More About Your Core
In the past posts, information about muscles, fascia and core strength is presented as it relates to the golf swing. In this post, we will continue to look at 'Core issues' and the impact that a stable core can have on the enjoyment of your game.
The other day, I was speaking to my brother-in-law, He loves the game of golf, but is like many who find that now that he is retired, he has time for golf every day if he so chooses, but pain in his feet and back prevents him from doing so.
It is likely the experience of many who love the game and this is the reason that this blog exists.
What I hope that you will be encouraged to do is consider what a simplified, progressive golf-conditioning program can do for you. As always, if you have issues of back pain and immobility let your doctor know during your regular checkups and get medical advice before starting a conditioning program.
Obviously, in spite of all effort, few will ever swing like Tiger Woods. Genetics and a commitment to sport specific training have made him what he is. By his success, he has opened the eyes of many to the importance of fitness and golf conditioning. He and a growing number of pros add testament to the benefit of golf specific training to improve endurance, strength, balance and power off of the tee.
Get a grip, Get in line, Straighten up!!
A simple 15-minute conditioning program will add distance, accuracy and consistency to your game. It can also decrease the pain that comes from a round of golf. In these posts, we start at the core and not only explain the how, but the why of conditioning as it relates to golf-specific movements.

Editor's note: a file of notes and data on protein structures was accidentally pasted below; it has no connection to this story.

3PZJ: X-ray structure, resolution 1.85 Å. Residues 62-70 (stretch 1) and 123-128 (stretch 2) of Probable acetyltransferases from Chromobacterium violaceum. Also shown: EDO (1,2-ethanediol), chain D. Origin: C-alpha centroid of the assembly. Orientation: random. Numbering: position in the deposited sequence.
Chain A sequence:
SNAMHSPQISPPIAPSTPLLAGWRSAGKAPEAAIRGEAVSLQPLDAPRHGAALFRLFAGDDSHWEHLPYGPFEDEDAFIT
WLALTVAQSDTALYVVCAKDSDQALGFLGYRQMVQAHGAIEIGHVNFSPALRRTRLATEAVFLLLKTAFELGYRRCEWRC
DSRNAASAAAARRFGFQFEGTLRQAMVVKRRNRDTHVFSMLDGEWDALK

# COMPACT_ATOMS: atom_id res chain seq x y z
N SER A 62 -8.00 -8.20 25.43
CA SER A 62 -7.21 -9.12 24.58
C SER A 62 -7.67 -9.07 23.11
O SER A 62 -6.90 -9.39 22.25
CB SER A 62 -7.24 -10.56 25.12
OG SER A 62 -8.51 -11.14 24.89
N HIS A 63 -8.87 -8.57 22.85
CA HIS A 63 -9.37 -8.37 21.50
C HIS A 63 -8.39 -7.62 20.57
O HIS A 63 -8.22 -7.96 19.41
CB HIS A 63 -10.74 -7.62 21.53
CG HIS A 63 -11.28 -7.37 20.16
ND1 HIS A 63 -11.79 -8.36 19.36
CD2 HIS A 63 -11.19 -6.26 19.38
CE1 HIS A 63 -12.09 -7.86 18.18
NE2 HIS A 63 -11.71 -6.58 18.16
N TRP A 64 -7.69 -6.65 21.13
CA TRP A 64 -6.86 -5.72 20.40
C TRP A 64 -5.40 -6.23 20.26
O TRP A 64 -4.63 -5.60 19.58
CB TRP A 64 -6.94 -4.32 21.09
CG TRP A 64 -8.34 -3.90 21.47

As explained in previous posts, all movement involved in the golf swing, including everyday activity revolves around our core. The 'core' is where our center of balance is held steady by muscles and ligaments of the low back, pelvis, and abdomen.
There are several simple exercises that, if they are done pain free throughout the day, are a starting point for all core stability. They are: the pelvic tilt, the Gluteal set and pelvic floor sets or 'cutters'.
The Pelvic Tilt is a simple exercise that can be performed anywhere throughout your day. In the book, Complete Conditioning for Golf (Book & DVD) this is referred to as "tightest jeans". In other words, you tighten your belly muscles if buttoning a pair of tight jeans.
The Gluteal Set is simply squeezing your butt cheeks together as tight as you can without pain and holding for five seconds.
"Cutters" are the pelvic floor muscles that are used when 'cutting off the flow' during urination and defecation. (pee and poop for those with small children). These work best at about 20% of their available strength.
As you get used to training with these muscles "setting your core' will become more automatic even for everyday activities such as lifting, pushing or pulling.
Why is the core strength so important? Ask yourself this; "Is it easier to balance a water balloon or a golf ball on a golf tee?" In the same way, it is much easier to maintain balance during motion with a sold core than with a floppy one.
Balance requires equal opposing forces. Your pelvis is balanced when the muscles controlling it are of equal tightness or tone, equal flexibility and equal strength. If your abdominal and gluteal muscles are weak, your hip flexors and paraspinal muscles will b tight. This means that your pelvis will roll forward and restrict your ability to hold your pelvis level.
Without this ability to freely roll and control your pelvis, you are losing power off of the tee and setting yourself up for injury. Now, who wants that?
Next, we see about golf posture. Until then...
Have a Great Game!